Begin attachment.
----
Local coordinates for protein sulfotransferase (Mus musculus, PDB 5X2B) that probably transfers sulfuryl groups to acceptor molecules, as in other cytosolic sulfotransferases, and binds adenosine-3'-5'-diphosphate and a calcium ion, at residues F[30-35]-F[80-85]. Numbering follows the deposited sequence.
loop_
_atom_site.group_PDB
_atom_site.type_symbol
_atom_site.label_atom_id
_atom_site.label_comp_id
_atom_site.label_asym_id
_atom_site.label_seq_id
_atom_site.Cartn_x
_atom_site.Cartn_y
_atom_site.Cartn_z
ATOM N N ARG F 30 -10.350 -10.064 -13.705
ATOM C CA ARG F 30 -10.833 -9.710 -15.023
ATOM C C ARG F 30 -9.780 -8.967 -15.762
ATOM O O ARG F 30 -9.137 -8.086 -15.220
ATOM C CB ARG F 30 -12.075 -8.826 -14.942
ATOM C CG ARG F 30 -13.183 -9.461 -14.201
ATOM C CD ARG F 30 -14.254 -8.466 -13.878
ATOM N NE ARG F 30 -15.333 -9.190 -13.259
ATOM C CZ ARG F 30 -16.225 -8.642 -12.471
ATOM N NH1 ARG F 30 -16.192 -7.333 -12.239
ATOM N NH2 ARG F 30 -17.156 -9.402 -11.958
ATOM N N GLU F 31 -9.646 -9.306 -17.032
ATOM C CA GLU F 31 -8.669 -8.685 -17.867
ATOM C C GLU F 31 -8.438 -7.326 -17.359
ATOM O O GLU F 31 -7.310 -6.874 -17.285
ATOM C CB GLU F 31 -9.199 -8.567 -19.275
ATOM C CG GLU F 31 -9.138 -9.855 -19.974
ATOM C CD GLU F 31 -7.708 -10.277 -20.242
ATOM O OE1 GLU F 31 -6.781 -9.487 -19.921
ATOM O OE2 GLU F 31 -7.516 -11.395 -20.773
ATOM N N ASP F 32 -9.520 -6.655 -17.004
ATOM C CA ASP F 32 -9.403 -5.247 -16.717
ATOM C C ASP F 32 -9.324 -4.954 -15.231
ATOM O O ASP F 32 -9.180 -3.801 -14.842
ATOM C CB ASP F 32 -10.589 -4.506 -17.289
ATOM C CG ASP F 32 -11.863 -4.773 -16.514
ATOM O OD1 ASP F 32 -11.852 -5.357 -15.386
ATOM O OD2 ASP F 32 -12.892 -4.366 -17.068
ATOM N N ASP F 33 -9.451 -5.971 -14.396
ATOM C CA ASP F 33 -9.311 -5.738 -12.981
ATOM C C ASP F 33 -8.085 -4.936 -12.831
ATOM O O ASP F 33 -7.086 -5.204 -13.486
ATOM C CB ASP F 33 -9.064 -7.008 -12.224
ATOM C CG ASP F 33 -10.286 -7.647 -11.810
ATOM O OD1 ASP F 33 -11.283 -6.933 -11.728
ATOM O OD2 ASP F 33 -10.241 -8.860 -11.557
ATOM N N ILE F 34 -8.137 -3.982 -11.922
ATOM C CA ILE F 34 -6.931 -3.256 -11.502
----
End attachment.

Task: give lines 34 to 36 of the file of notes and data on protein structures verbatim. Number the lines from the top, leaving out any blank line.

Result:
ATOM C C ASP F 32 -9.324 -4.954 -15.231
ATOM O O ASP F 32 -9.180 -3.801 -14.842
ATOM C CB ASP F 32 -10.589 -4.506 -17.289